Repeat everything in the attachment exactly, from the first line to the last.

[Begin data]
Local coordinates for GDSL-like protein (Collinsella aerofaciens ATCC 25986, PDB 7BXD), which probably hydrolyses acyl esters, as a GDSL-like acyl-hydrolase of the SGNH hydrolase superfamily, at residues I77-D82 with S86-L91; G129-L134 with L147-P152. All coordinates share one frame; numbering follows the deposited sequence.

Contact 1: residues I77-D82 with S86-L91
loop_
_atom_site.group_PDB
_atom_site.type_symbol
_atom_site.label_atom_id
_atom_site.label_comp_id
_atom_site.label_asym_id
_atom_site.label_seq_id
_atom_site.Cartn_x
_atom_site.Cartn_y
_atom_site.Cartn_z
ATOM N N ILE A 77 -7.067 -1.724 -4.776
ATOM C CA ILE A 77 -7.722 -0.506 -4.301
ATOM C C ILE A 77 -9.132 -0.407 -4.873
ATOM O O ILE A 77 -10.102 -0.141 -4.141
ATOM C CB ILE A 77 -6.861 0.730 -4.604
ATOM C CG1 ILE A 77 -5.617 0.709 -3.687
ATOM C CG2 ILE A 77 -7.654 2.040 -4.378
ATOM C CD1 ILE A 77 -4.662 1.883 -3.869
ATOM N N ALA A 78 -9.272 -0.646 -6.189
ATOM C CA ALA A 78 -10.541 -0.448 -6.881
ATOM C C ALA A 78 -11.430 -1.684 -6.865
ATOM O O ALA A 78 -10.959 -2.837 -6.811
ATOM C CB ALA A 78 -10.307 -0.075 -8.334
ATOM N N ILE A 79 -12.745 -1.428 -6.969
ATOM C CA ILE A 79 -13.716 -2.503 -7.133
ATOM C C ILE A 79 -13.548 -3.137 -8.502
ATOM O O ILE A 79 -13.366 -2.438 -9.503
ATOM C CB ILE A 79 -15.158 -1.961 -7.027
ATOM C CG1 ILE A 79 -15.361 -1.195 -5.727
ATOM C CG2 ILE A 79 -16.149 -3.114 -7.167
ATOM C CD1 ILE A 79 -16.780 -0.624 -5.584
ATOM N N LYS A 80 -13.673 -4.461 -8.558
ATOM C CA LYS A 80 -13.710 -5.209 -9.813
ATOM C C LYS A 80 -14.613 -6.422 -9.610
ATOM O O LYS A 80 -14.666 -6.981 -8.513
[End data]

Local coordinates for GDSL-like protein (Collinsella aerofaciens ATCC 25986, PDB 7BXD), which probably hydrolyses acyl esters, as a GDSL-like acyl-hydrolase of the SGNH hydrolase superfamily, at residues I77-D82 with S86-L91; G129-L134 with L147-P152. All coordinates share one frame; numbering follows the deposited sequence.

Contact 1: residues I77-D82 with S86-L91
loop_
_atom_site.group_PDB
_atom_site.type_symbol
_atom_site.label_atom_id
_atom_site.label_comp_id
_atom_site.label_asym_id
_atom_site.label_seq_id
_atom_site.Cartn_x
_atom_site.Cartn_y
_atom_site.Cartn_z
ATOM N N ILE A 77 -7.067 -1.724 -4.776
ATOM C CA ILE A 77 -7.722 -0.506 -4.301
ATOM C C ILE A 77 -9.132 -0.407 -4.873
ATOM O O ILE A 77 -10.102 -0.141 -4.141
ATOM C CB ILE A 77 -6.861 0.730 -4.604
ATOM C CG1 ILE A 77 -5.617 0.709 -3.687
ATOM C CG2 ILE A 77 -7.654 2.040 -4.378
ATOM C CD1 ILE A 77 -4.662 1.883 -3.869
ATOM N N ALA A 78 -9.272 -0.646 -6.189
ATOM C CA ALA A 78 -10.541 -0.448 -6.881
ATOM C C ALA A 78 -11.430 -1.684 -6.865
ATOM O O ALA A 78 -10.959 -2.837 -6.811
ATOM C CB ALA A 78 -10.307 -0.075 -8.334
ATOM N N ILE A 79 -12.745 -1.428 -6.969
ATOM C CA ILE A 79 -13.716 -2.503 -7.133
ATOM C C ILE A 79 -13.548 -3.137 -8.502
ATOM O O ILE A 79 -13.366 -2.438 -9.503
ATOM C CB ILE A 79 -15.158 -1.961 -7.027
ATOM C CG1 ILE A 79 -15.361 -1.195 -5.727
ATOM C CG2 ILE A 79 -16.149 -3.114 -7.167
ATOM C CD1 ILE A 79 -16.780 -0.624 -5.584
ATOM N N LYS A 80 -13.673 -4.461 -8.558
ATOM C CA LYS A 80 -13.710 -5.209 -9.813
ATOM C C LYS A 80 -14.613 -6.422 -9.610
ATOM O O LYS A 80 -14.666 -6.981 -8.513